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Culture Vulture Schmulture – C

In a feature shamelessly “inspired” by The Times‘s Culture Vulture, British Expat brings you the above titled (subtitled “Things you should own, if they’re the sort of thing you might like…”)

This week we’re on to “C”. I have to admit, I’ve struggled to come up with something for this week. However, ever the soldier, I have consumed vast amounts of alcohol this week (in the interests of creativity, of course), and come up with something tenuously cultural and tenuously “C”-ish.

Given that the only other thing I could come up with was C’mon Kids, by the now defunct Boo Radleys, you’ll have to forgive me for choosing part of a film.

Trainspotting. It’s pants really, isn’t it? I can’t comment on whether it’s a true reflection of ’90s Edinburgh life or not, but I can comment on its quality as a film. The producers have clearly sat down and decided how they’d like to transform the book into a film. Personally, I think they’ve failed. OK, bits of it are funny, bits of it are touching and so on, but it really has never struck me as anything more than a collection of sketches, linked loosely with a fairly poor central thread. Some of these sketches, however, are exceptionally well produced. The best is the opening scene. As a paradigm of the film’s message it works better than any other scene. That’s why this week’s “Thing you might quite like to think about buying, if it’s the sort of thing you’ve enjoyed in the past…” is Choose Life, from the film that should be of the same name.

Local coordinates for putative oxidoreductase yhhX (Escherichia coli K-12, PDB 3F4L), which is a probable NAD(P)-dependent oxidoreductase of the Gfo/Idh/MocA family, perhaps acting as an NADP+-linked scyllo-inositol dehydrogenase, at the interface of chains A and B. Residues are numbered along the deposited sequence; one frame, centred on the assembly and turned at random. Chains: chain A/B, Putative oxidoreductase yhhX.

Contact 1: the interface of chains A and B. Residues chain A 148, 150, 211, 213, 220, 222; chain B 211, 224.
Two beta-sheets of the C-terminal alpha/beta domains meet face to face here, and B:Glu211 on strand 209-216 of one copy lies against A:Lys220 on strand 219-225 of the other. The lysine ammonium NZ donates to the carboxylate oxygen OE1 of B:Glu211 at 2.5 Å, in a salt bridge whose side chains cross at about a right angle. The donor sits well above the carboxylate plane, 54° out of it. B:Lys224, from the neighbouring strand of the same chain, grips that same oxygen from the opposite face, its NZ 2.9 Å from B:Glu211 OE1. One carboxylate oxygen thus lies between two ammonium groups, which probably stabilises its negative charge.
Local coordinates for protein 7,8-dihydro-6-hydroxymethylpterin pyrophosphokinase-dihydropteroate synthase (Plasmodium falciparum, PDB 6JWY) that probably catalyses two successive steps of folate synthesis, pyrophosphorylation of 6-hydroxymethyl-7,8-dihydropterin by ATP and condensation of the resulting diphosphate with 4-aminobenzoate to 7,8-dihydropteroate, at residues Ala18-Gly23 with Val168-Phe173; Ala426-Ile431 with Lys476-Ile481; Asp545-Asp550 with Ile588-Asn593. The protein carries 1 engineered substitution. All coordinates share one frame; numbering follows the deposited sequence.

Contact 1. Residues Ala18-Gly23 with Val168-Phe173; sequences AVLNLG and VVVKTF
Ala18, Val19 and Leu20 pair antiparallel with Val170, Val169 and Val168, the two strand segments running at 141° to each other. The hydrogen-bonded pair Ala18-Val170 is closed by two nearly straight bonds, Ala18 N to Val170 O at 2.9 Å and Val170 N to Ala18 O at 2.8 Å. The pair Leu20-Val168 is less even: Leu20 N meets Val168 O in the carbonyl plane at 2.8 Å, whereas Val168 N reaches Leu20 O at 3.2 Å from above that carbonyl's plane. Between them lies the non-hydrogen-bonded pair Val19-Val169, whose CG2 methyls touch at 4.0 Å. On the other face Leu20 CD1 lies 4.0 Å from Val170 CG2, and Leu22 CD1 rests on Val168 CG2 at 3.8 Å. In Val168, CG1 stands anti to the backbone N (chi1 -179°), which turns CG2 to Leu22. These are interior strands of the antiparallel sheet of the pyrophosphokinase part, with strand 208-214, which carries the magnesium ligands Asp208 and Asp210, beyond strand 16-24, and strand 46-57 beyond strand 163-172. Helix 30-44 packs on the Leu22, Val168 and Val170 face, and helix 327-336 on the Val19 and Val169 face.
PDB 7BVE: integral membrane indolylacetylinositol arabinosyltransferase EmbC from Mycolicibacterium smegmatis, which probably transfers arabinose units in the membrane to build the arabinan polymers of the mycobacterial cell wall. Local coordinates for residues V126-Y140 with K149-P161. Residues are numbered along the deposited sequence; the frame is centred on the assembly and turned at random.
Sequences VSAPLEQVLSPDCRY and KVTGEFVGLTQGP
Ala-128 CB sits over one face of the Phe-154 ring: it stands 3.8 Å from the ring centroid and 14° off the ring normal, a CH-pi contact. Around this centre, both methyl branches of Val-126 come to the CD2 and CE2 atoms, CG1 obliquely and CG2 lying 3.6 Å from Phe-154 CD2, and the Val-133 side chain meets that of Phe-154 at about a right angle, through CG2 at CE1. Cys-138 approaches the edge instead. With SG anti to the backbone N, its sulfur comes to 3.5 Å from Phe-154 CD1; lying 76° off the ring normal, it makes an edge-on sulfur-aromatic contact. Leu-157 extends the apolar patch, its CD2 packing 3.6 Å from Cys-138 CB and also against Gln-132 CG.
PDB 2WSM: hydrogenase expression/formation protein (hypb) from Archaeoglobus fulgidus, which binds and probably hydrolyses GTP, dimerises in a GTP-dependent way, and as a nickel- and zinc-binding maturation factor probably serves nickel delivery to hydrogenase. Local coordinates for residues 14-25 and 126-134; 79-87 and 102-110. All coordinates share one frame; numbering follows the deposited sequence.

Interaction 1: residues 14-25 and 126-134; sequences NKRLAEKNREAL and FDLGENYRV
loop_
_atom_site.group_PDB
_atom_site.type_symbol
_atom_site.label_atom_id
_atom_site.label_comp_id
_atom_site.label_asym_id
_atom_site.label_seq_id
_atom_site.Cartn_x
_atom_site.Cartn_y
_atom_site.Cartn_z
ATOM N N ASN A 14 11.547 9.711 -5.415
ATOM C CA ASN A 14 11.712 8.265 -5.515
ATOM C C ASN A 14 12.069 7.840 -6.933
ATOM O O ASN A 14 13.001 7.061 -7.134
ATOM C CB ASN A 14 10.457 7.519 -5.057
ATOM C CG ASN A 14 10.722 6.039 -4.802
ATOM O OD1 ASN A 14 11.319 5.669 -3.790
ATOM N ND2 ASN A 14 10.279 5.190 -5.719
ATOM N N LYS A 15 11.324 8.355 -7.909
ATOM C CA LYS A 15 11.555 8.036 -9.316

“Choose rotting away at the end of it all, pishing your last in a miserable home, nothing more than an embarrassment to the selfish f__ed-up brats you spawned to replace yourself…” Of all the books, films, records, etc. released during the ’90s, only The Verve’s “Bittersweet Symphony” (“You’re a slave to the money, then you die…”) comes close to being as bluntly realistic as the above sentiment. My walls at home are saved from bareness by a postcard carrying the entire diatribe from Trainspotting‘s opening scene. The action itself is just as eye-opening – Renton, played by the omni-present Ewan McGregor, is running away from some security guards and almost gets killed by a car coming from out of a side-road. He bounces off the bonnet, pauses to glare at the driver and grins maniacally for a split-second, before being swept up again in the drama he has caused. It really is an enduring image, and one that was criminally overlooked in a recent poll of the top 100 film moments.

I know it’s a bit of a cop-out, but hey, cut me some slack! It’s significantly more difficult than I thought it would be. Some weeks I’m deluged with options, some weeks it’s a little bit tougher. Next week should be good though…

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